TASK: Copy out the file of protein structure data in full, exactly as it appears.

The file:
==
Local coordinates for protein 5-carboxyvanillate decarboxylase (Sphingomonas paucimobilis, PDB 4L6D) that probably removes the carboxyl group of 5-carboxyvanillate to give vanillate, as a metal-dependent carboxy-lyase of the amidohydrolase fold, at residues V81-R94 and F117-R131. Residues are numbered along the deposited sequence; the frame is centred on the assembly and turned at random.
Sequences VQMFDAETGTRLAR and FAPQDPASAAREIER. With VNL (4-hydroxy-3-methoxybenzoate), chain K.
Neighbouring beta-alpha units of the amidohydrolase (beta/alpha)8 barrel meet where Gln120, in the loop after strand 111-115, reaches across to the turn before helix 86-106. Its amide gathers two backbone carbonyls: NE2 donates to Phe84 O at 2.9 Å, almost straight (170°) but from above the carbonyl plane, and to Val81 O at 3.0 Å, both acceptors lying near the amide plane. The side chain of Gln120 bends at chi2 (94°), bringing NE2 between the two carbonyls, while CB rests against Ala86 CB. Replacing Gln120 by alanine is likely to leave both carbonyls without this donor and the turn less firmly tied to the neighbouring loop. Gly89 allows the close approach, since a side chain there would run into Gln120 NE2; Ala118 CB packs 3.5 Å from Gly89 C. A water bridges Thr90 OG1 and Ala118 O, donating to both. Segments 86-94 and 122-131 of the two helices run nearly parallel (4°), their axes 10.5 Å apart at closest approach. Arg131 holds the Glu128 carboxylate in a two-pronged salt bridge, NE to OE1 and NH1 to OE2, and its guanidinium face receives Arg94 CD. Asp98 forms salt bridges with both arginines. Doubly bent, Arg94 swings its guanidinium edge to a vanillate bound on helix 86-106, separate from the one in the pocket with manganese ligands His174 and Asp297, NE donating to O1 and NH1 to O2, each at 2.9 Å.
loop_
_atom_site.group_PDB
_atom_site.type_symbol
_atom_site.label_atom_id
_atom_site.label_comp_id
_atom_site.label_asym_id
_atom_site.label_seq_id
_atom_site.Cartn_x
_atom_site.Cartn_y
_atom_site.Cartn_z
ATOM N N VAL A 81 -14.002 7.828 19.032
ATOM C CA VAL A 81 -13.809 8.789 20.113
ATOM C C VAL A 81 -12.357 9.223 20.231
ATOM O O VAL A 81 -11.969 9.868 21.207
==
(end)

Local coordinates for protein 5-carboxyvanillate decarboxylase (Sphingomonas paucimobilis, PDB 4L6D) that probably removes the carboxyl group of 5-carboxyvanillate to give vanillate, as a metal-dependent carboxy-lyase of the amidohydrolase fold, at residues V81-R94 and F117-R131. Residues are numbered along the deposited sequence; the frame is centred on the assembly and turned at random.
Sequences VQMFDAETGTRLAR and FAPQDPASAAREIER. With VNL (4-hydroxy-3-methoxybenzoate), chain K.
Neighbouring beta-alpha units of the amidohydrolase (beta/alpha)8 barrel meet where Gln120, in the loop after strand 111-115, reaches across to the turn before helix 86-106. Its amide gathers two backbone carbonyls: NE2 donates to Phe84 O at 2.9 Å, almost straight (170°) but from above the carbonyl plane, and to Val81 O at 3.0 Å, both acceptors lying near the amide plane. The side chain of Gln120 bends at chi2 (94°), bringing NE2 between the two carbonyls, while CB rests against Ala86 CB. Replacing Gln120 by alanine is likely to leave both carbonyls without this donor and the turn less firmly tied to the neighbouring loop. Gly89 allows the close approach, since a side chain there would run into Gln120 NE2; Ala118 CB packs 3.5 Å from Gly89 C. A water bridges Thr90 OG1 and Ala118 O, donating to both. Segments 86-94 and 122-131 of the two helices run nearly parallel (4°), their axes 10.5 Å apart at closest approach. Arg131 holds the Glu128 carboxylate in a two-pronged salt bridge, NE to OE1 and NH1 to OE2, and its guanidinium face receives Arg94 CD. Asp98 forms salt bridges with both arginines. Doubly bent, Arg94 swings its guanidinium edge to a vanillate bound on helix 86-106, separate from the one in the pocket with manganese ligands His174 and Asp297, NE donating to O1 and NH1 to O2, each at 2.9 Å.
loop_
_atom_site.group_PDB
_atom_site.type_symbol
_atom_site.label_atom_id
_atom_site.label_comp_id
_atom_site.label_asym_id
_atom_site.label_seq_id
_atom_site.Cartn_x
_atom_site.Cartn_y
_atom_site.Cartn_z
ATOM N N VAL A 81 -14.002 7.828 19.032
ATOM C CA VAL A 81 -13.809 8.789 20.113
ATOM C C VAL A 81 -12.357 9.223 20.231
ATOM O O VAL A 81 -11.969 9.868 21.207